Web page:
Compared to Case’s smaller radial-lift machines, the 450 Series 3 model’s bucket cylinder is uniquely moved up and supported by added linkage. Powered by the same 83-horsepower engine as the 450 Series 3, the vertical-lift 465 Series 3 has a rated operating load of 3,000 pounds (in the Case nomenclature, models ending in 0 have a radial-lift design and those ending in 5 are vertical lift). The heavier rated operating capacity particularly suits landscaping contractors for the loading and carrying of pallets of sod or block, “and with that maximum reach of the vertical-lift machines, makes truck loading of those materials easier also,” says Jablonski.

Other recent addition to the larger skid-steer market include three vertical-lift John Deere D-Series models, topped off by the 332D with a rated operating load of 3,200 pounds. This year, as part of a beefed-up Series 3 introduction, Caterpillar rolled out an updated 252B vertical-lift model, rated at 2,650 pounds.

Following is a full rundown of the large skid steers offered by contributing manufacturers.

John Deere

326D (new)

• 70 net horsepower

• 2,600 pounds standard rated operating load

• 8,125 pounds operating weight

• 125 inches lift height (vertical)

328D (new)

• 80 net horsepower

• 2,800 pounds standard rated operating load

• 8,400 pounds operating weight

• 127 inches lift height (vertical)

332D (new)

• 89 net horsepower

• 3,200 pounds standard rated operating load

• 8,560 pounds operating weight

• 127 inches lift height (vertical)

As part of the new D-Series of skid steers and compact track loaders, John Deere offers vertical-lift skid steers with rated operating loads of 2,600, 2,800 and 3,200 pounds at the upper end, correspondingly designated the 326D, 328D and 332D models respectively. Their electronically-controlled Tier 3/Tier 4 Interim engines have a new auto-idle feature that cuts down on noise and fuel use. Compared to their predecessors, D-Series cabs have 24-percent more room (including 6 more inches of headroom), are 50-percent quieter and have larger door openings for easier access.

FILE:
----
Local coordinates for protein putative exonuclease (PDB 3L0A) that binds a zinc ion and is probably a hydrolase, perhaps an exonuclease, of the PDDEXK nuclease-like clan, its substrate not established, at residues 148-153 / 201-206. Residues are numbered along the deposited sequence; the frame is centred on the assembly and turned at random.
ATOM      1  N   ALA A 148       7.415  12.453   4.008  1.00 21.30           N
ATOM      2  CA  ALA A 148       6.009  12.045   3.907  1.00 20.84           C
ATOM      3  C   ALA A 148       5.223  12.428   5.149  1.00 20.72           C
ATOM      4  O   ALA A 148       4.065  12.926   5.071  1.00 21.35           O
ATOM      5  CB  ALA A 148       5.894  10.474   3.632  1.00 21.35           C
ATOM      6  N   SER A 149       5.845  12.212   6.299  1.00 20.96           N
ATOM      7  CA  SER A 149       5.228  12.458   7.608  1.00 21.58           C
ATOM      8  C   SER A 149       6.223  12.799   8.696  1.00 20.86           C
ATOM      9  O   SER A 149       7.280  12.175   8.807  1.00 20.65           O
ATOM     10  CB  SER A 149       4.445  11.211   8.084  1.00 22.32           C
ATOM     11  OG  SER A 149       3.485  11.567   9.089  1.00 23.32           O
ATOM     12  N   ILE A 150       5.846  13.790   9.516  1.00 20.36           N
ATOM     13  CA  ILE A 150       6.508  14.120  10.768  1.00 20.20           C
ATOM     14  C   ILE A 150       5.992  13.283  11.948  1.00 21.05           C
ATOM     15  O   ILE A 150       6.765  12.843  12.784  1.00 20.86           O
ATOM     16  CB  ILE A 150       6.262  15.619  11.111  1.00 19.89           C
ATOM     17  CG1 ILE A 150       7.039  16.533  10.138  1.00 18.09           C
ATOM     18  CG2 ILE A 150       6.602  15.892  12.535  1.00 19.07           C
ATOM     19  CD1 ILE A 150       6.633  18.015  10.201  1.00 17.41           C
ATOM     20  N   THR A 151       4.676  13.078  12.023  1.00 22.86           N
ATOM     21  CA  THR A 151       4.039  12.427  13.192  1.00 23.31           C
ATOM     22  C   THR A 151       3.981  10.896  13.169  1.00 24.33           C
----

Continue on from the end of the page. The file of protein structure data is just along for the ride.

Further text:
445 Series 3

• 77 net horsepower

• 2,500 pounds standard rated operating load

• 8,120 pounds operating weight

• 122.4 inches lift height (vertical)

450 Series 3

• 83 net horsepower

• 2,450 pounds standard rated operating load

• 8,630 pounds operating weight

• 124.5 inches lift height (radial)

465 Series 3

• 83 net horsepower

• 3,000 pounds standard rated operating load

• 8,875 pounds operating weight

• 125.5 inches lift height (vertical)

At the top end of the Case skid steer product line, two 83-horsepower models offer a choice of vertical- and radial-lift designs. With a rated operating load of 2,450 pounds, the radial-lift 450 Series 3 model is suited for pushing or digging applications, such as finish grading and material distribution.

The vertical-lift 465 Series 3, with a rated operating load of 3,000 pounds, is designed for lift-and-carry work including loading rock or mulch into trucks. A slightly smaller vertical-lift model, the 77-horsepower 445 Series 3 also competes in this market space, offering a rated operating load of 2,500 pounds.